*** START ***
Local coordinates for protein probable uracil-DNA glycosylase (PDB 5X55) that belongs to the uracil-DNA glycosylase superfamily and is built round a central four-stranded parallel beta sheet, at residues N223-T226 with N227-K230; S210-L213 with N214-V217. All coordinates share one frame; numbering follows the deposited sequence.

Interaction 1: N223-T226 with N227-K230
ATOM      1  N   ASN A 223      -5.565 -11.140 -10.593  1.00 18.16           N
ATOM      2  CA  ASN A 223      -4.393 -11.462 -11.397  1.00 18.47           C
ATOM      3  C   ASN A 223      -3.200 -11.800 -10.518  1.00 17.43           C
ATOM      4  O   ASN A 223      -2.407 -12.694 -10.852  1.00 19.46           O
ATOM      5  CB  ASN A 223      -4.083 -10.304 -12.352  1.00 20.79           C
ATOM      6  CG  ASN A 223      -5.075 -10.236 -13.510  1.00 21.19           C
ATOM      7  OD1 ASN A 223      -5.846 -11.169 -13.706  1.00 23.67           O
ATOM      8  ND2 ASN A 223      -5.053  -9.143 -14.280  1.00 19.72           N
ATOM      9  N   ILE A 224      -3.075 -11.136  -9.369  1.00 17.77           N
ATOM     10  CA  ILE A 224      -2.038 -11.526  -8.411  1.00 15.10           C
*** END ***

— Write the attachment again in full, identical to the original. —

Local coordinates for protein probable uracil-DNA glycosylase (PDB 5X55) that belongs to the uracil-DNA glycosylase superfamily and is built round a central four-stranded parallel beta sheet, at residues N223-T226 with N227-K230; S210-L213 with N214-V217. All coordinates share one frame; numbering follows the deposited sequence.

Interaction 1: N223-T226 with N227-K230
ATOM      1  N   ASN A 223      -5.565 -11.140 -10.593  1.00 18.16           N
ATOM      2  CA  ASN A 223      -4.393 -11.462 -11.397  1.00 18.47           C
ATOM      3  C   ASN A 223      -3.200 -11.800 -10.518  1.00 17.43           C
ATOM      4  O   ASN A 223      -2.407 -12.694 -10.852  1.00 19.46           O
ATOM      5  CB  ASN A 223      -4.083 -10.304 -12.352  1.00 20.79           C
ATOM      6  CG  ASN A 223      -5.075 -10.236 -13.510  1.00 21.19           C
ATOM      7  OD1 ASN A 223      -5.846 -11.169 -13.706  1.00 23.67           O
ATOM      8  ND2 ASN A 223      -5.053  -9.143 -14.280  1.00 19.72           N
ATOM      9  N   ILE A 224      -3.075 -11.136  -9.369  1.00 17.77           N
ATOM     10  CA  ILE A 224      -2.038 -11.526  -8.411  1.00 15.10           C